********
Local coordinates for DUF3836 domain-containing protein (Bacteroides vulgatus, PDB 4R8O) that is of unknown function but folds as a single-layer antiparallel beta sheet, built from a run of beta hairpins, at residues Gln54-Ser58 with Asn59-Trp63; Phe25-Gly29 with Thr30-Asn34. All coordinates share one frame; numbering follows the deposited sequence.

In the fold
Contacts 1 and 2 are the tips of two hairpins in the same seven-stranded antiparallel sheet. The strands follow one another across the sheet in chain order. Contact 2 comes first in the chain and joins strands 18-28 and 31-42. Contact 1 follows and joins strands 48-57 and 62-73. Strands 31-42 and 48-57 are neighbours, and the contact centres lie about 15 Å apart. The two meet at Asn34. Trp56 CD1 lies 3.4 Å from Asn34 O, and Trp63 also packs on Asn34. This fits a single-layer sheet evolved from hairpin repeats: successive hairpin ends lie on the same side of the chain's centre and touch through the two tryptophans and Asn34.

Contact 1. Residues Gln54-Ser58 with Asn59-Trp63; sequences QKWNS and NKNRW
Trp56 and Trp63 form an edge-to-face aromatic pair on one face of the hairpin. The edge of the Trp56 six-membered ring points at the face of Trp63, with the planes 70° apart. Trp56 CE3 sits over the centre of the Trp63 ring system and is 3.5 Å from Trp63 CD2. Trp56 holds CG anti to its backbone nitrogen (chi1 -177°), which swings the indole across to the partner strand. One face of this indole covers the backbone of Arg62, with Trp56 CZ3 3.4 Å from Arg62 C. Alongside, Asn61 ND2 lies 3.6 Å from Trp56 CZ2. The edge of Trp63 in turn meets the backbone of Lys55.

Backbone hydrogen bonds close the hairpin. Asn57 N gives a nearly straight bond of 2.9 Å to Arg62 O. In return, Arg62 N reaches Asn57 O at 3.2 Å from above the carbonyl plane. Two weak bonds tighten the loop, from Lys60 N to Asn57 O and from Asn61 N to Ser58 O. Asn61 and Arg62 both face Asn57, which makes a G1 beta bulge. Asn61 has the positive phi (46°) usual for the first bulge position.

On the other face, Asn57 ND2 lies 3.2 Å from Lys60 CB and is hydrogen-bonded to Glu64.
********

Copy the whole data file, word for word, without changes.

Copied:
Local coordinates for DUF3836 domain-containing protein (Bacteroides vulgatus, PDB 4R8O) that is of unknown function but folds as a single-layer antiparallel beta sheet, built from a run of beta hairpins, at residues Gln54-Ser58 with Asn59-Trp63; Phe25-Gly29 with Thr30-Asn34. All coordinates share one frame; numbering follows the deposited sequence.

In the fold
Contacts 1 and 2 are the tips of two hairpins in the same seven-stranded antiparallel sheet. The strands follow one another across the sheet in chain order. Contact 2 comes first in the chain and joins strands 18-28 and 31-42. Contact 1 follows and joins strands 48-57 and 62-73. Strands 31-42 and 48-57 are neighbours, and the contact centres lie about 15 Å apart. The two meet at Asn34. Trp56 CD1 lies 3.4 Å from Asn34 O, and Trp63 also packs on Asn34. This fits a single-layer sheet evolved from hairpin repeats: successive hairpin ends lie on the same side of the chain's centre and touch through the two tryptophans and Asn34.

Contact 1. Residues Gln54-Ser58 with Asn59-Trp63; sequences QKWNS and NKNRW
Trp56 and Trp63 form an edge-to-face aromatic pair on one face of the hairpin. The edge of the Trp56 six-membered ring points at the face of Trp63, with the planes 70° apart. Trp56 CE3 sits over the centre of the Trp63 ring system and is 3.5 Å from Trp63 CD2. Trp56 holds CG anti to its backbone nitrogen (chi1 -177°), which swings the indole across to the partner strand. One face of this indole covers the backbone of Arg62, with Trp56 CZ3 3.4 Å from Arg62 C. Alongside, Asn61 ND2 lies 3.6 Å from Trp56 CZ2. The edge of Trp63 in turn meets the backbone of Lys55.

Backbone hydrogen bonds close the hairpin. Asn57 N gives a nearly straight bond of 2.9 Å to Arg62 O. In return, Arg62 N reaches Asn57 O at 3.2 Å from above the carbonyl plane. Two weak bonds tighten the loop, from Lys60 N to Asn57 O and from Asn61 N to Ser58 O. Asn61 and Arg62 both face Asn57, which makes a G1 beta bulge. Asn61 has the positive phi (46°) usual for the first bulge position.

On the other face, Asn57 ND2 lies 3.2 Å from Lys60 CB and is hydrogen-bonded to Glu64.